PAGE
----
chapter  6
33 Pages

Advertising, public relations and crisis management

ByKathryn LaTour

Those in the hospitality and tourism industry can relate to the differences between the Himalayas and Catskills. What the industry is just beginning to embrace is how advertising and public relations (PR) can be used to change customers’ image of a destination, hotel, restaurant, or tourist attraction and that having a cohesive strategy can make or break a communication attempt. The category within the tourism industry that perhaps best under-

stands the importance of advertising is the airline business. For instance, in 2005, despite the fact that both Delta and Northwest Airlines filed Chapter 11 bankruptcy, neither indicated having any plans to cut their advertising budget. In fact, the day after filing, Delta took out a full-page ad in USA Today costing roughly $94,000 before discounts, and Northwest Airlines sent its frequent-flier customers an e-mail assuring them it would continue operating as normal during the bankruptcy proceedings. When United went into bankruptcy protection in 2003, its advertising budget actually increased 17.5% from the year before (Thomaselli, 2005). But not all sectors in the hospitality and tourism industry have

embraced the use of advertising (Michael, 2002), and fewer still have successfully incorporated PR into their promotional mix; many cite budgetary constraints as the rationale for their skimpy allocations for advertising (and PR). As the airline example suggests, however, as industries become more competitive, it may be more costly for the organization to not advertise. Industry trends indicate more and more sectors of hospitality and tourism are realizing the benefits of such promotional efforts, with travel sites like Travelocity, Expedia, Priceline, and Orbitz developing advertising campaigns. The cruise industry has also recognized the importance of advertising to differentiate its product offerings (Case, 2006). The academic literature in the area of advertising and PR as it relates

to the hospitality industry has been rather sparse. In 2004, Oh, Kim and Shin conducted a review of the articles published during 2002-2003 in the top four hospitality and top four tourism journals and found only three articles on advertising in hospitality journals and one in a tourism journal. There were two articles on PR (both on crisis management) in hospitality journals and three on PR/crisis management in tourism journals. This author employed the same coding scheme for articles appearing in the same journals between the years 2004-2006 and found low article appearances (one) on advertising in hospitality journals , but more interest in the tourism journals with a total of eight advertisingrelated articles. The trend of publishing more on crisis management was apparent – there was a special issue of Journal of Hospitality and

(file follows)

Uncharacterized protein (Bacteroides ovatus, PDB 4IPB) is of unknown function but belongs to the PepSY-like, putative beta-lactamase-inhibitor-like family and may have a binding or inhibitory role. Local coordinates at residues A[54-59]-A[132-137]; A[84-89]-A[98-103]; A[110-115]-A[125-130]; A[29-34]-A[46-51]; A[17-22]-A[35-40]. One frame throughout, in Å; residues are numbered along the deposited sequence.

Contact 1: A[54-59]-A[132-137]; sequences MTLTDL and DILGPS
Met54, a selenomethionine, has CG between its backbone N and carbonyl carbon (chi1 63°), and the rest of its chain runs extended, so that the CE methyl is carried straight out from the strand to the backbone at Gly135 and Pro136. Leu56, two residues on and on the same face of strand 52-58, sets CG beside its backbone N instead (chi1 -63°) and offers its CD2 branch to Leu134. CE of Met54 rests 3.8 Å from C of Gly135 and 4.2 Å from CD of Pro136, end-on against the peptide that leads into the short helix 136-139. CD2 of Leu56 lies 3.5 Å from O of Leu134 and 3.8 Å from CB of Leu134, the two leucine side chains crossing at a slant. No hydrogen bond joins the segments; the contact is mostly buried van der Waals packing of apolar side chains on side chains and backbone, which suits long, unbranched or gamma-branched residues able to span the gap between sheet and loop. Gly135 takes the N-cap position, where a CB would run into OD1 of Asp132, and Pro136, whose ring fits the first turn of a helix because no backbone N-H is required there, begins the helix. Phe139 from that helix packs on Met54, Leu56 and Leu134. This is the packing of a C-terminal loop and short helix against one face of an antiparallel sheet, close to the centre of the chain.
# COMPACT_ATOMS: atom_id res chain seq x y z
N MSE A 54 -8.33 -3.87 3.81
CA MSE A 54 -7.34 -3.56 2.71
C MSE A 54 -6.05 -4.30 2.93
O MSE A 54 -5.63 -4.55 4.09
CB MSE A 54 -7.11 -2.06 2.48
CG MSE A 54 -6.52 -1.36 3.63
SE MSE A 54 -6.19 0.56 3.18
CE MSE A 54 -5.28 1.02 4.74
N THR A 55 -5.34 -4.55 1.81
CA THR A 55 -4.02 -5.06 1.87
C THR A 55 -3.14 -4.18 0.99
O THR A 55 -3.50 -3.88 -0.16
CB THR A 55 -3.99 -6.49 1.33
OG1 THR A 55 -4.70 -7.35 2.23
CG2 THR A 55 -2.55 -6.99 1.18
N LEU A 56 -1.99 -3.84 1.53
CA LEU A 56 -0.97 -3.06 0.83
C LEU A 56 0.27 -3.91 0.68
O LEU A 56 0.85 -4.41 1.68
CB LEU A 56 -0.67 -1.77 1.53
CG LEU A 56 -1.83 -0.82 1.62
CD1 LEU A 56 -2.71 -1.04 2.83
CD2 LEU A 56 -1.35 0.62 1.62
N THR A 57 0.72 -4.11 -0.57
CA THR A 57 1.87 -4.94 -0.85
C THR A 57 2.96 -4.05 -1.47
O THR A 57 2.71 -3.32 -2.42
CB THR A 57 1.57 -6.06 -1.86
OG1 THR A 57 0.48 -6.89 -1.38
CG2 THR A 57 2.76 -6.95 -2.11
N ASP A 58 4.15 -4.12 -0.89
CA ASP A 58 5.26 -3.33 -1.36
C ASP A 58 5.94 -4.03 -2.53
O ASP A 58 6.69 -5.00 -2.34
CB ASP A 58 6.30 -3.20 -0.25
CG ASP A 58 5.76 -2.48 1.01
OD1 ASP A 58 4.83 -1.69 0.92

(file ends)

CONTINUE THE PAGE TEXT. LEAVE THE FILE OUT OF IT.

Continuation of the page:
• • •

Leisure Marketing on crisis management, leading to seven articles in the hospitality area, and two special issues of Journal of Travel and Tourism Marketing leading to a total of 22 articles in the tourism journals. This trend toward more coverage of response during crises follows the more traditional way people tend to view PR, where PR is employed to help a destination or organization restore its image. This is a reactive PR strategy, and both researchers and practitioners find that in order to react well, a firm needs to have a continuous proactive PR strategy in place. Proactive PR is offensively rather than defensively focused. PR departments can help shape a hospitality company’s overall image and presence and should be involved in day-to-day operations. It is noteworthy that while the trend was toward more coverage of PR overall in the last three years, only one hospitality article discussed the more proactive form of PR. Researchers frommany disciplines including psychology, marketing,

and communication studies have examined advertising and PR and how these relates to their areas of expertise. The advertising field has also developed two of its own journals – in 1960 introducing the Journal of Advertising Research to respond to more practitioner-related concerns and in 1971 developing the Journal of Advertising to build on theoretical issues. The PR area has not been as developed, with most of the top research appearing in more general marketing and communication journals, though PR also has a specialty journal. Thus far, the hospitality and tourism literature has generally built

off the findings from these other disciplines and, to greatly simplify things, the main thrust has been to understand advertising’s potential to drive tourism/hospitality choice and the role advertising plays with experiential consumption overall. As mentioned, PR has mainly been discussed in terms of crisis resolution. The hospitality and tourism literature therefore has not generally been designed to offer insights into how advertising and PR ‘work,’ but rather to more specifically address issues related to applied problems within their domain of interest. Therefore, the goal of this chapter is to introduce the major issues found in advertising and PR research and highlight the top hospitality research which addresses the more specific concerns. When appropriate, industry examples and academic research from hospitality and tourism are cited. The intent of this chapter is to review and put into context the 60-or-

so-year old body of research on how advertising works. Some of the terms used throughout this chapter appear in Box 6.1. The traditional model of how advertising or communication was thought to work (AIDA – i.e., awareness, interest, desire, and action) and some newer ways of thinking about communications’ influence on the customers’ experience at a more subconscious level are discussed. An alternative model – Experience Framing – is introduced, which might be more appropriate for considering the impact of advertising on experience.